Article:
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RE: A Simple Real World Benchmark for cygwin


 I think, there is a missunderstanding on your side, Corinna
 (see below)

On Tue, Sep. 03, 2002, Corinna Vinschen wrote:
> On Tue, Sep 03, 2002 at 09:59:57PM +1000, Robert Collins wrote:
> > On Tue, 2002-09-03 at 21:51, Corinna Vinschen wrote:

> > > Yep, that's the problem.  And the reasoning for calling
> > > CoInit/CoUnint
> > > always as pair here since there's no way to rely on that the
> > > application
> > > will *not* call CoUnit somewhere in the middle of its processing.

> > If it does, and it didnt' call CoInit, it is an application bug, and
> > not
> > our problem. Thats why there is the requirement to pair the calls - to
> > allow us to call it once when we need it, and once on shutdown. If we
> > need to call it once per thread, then IMO we simply set a per-thread
> > flag when we have called it.

> That's not the point.  The application *may* call CoInit() before
> requesting the first path to a shortcut and it *may* call CoUninit()
> before requesting another path to a shortcut, all in the same thread.
> The CoInit/CoUnint brace in shortcut.c is safe against that:

 As I understand MSDN, the order of CoInit and CoUnint does not
 matter, as long as there is an equal number of CoUninit and CoInit
 at Process termination and the (number of CoUninit) <= (number of
 CoInit) at every other point of time.

 But then your examples are identical. I do not know details of
 the inner cygwin working, so I discuss two possible setups

 Example A)

>     Application  Cygwin-DLL
>    CoInit()
>    lstat()    ->  CoInit()
>                   CoUninit()
>    CoUninit()
>    lstat()    ->  CoInit()
>                   CoUninit()
> while storing our own state is not safe:

 Example B)
>    Application  Cygwin-DLL
>    CoInit()
>                   CoInit()
>    lstat()    ->  ok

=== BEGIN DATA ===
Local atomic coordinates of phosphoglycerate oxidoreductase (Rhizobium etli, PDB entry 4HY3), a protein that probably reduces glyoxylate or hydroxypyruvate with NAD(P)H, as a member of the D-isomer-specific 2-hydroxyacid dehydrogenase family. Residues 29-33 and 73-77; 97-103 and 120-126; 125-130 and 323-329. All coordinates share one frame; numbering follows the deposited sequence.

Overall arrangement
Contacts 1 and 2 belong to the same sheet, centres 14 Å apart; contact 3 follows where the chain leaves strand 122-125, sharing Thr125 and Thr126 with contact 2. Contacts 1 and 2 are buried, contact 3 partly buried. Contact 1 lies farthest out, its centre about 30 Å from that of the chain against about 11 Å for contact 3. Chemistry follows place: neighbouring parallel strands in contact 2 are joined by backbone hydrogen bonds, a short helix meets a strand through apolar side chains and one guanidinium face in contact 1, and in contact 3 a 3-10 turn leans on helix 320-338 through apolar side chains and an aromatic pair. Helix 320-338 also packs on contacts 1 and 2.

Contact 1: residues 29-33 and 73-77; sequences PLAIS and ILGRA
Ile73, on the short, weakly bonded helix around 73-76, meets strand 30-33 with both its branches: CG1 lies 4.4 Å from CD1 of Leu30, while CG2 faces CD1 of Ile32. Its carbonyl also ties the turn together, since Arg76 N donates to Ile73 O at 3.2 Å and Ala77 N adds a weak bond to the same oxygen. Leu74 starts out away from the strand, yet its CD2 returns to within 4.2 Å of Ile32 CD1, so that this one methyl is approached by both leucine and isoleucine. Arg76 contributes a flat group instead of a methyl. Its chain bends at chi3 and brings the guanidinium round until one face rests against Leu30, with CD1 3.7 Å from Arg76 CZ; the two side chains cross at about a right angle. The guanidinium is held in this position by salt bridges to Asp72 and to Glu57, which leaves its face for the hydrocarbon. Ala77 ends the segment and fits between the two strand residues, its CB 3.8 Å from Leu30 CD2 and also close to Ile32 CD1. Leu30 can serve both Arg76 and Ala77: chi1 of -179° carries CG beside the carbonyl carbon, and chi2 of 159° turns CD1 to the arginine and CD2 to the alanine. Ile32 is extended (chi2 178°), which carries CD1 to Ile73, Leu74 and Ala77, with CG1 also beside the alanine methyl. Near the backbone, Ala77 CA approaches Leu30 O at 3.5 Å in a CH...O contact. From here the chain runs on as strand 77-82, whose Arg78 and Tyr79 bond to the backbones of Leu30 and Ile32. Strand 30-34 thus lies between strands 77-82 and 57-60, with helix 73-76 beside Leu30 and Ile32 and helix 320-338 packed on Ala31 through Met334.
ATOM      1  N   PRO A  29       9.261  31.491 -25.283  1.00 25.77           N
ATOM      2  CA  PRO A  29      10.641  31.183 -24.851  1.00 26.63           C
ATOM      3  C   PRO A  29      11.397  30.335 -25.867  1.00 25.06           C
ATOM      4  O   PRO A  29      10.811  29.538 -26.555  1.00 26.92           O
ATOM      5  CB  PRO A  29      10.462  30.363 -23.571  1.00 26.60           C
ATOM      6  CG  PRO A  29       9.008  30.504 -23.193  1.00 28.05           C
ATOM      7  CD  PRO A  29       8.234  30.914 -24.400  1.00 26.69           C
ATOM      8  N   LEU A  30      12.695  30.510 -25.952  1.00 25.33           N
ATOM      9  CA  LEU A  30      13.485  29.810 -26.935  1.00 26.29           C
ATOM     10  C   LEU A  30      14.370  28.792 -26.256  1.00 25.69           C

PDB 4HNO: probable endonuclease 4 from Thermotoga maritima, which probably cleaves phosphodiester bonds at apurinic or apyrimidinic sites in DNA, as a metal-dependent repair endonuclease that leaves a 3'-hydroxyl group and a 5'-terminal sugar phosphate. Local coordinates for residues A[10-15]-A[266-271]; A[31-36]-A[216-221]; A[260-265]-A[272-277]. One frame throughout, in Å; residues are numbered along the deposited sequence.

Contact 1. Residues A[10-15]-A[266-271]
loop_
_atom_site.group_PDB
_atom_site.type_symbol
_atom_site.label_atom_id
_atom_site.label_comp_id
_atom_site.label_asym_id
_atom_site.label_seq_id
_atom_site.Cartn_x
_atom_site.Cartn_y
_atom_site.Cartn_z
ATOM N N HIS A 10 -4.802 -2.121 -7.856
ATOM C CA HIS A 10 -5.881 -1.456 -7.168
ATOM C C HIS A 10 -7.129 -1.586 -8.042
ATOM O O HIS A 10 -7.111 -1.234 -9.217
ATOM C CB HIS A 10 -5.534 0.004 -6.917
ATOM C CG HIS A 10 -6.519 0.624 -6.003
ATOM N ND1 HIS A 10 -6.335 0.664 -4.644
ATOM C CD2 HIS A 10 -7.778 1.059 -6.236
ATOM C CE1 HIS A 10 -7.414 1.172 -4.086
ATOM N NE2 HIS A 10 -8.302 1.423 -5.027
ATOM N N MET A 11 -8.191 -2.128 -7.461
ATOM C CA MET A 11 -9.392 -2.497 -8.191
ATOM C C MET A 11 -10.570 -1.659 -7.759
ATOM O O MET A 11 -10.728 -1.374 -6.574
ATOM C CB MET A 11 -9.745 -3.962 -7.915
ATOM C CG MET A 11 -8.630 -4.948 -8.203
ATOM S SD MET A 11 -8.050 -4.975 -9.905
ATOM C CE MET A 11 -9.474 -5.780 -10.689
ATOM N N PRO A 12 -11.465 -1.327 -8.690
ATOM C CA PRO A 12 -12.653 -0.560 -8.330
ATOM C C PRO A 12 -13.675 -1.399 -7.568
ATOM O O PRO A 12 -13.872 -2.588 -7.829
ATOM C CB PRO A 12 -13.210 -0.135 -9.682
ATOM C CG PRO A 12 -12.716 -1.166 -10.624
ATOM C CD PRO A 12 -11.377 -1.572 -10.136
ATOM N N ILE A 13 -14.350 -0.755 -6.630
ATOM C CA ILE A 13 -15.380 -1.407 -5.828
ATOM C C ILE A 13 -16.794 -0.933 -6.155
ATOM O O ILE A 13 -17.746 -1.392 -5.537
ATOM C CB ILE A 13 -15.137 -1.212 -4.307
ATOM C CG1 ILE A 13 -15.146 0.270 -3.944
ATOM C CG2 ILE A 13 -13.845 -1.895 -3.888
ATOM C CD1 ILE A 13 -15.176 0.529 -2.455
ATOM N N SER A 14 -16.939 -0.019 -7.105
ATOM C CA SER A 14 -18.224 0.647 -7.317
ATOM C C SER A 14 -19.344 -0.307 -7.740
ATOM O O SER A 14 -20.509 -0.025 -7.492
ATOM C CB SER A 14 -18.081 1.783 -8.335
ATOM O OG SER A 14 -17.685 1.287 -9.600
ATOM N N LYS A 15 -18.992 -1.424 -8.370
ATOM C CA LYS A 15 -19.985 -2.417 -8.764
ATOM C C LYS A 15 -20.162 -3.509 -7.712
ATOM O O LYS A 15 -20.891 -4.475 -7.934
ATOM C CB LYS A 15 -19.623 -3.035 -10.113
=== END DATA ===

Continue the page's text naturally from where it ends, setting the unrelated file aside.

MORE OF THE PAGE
>    CoUninit()
>    lstat()    ->  ???

> To workaround that situation, Cygwin would have to call CoInit()
> anyway to know it's state.  Since that requires to be balanced
> according to MSDN...

 1.) Lets assume, application and cygwin-lstst run in the same

 In Example A), while inside the first lstat, the thread has
 two instances of COM open (from application and from cygwin),
 same in the second call to lstat.

 In Example B), inside the first lstat, it identical to example A.
 In the second lstat, there is still one COM instance open, so
 every thing is right, because all calls to CoInit and CoUninit
 are equal, only the number matters. (This follows out of the fact,
 that CoInit with S_FALSE has to be matched by a CoUninit, too.)

 2.) Assume two or more threads.
 if the application and cygwin-lstat run in different threads,
 it is even simpler:
 depending on timing, you can end up in example A) with the
 same situation as in example B) :

   application           cydwin
 Thread_1  Thread_2     Thread_X
           lstat   ->   Conint
                    <thread time exeeded>
                    <thread continues with new time-slice>
                    <process lstat-workload>
           lstat   <-  return

 You never know, where you lost CPU and when get it back.
 Note: it did not matter, if Thread_2 and Thread_X are in
 fact the same thread or two different one as shown here.

 This is pretty much the same situation as the second lstat-call
 in your example B).

 So I think, each thread that tries to do COM has to call CoInit
 exactly one time inside cygwin, remeber this fact, and call
 exactly one time CoUninit inside cygwin at thread termination.

 I hope I have not missed some thing important ...


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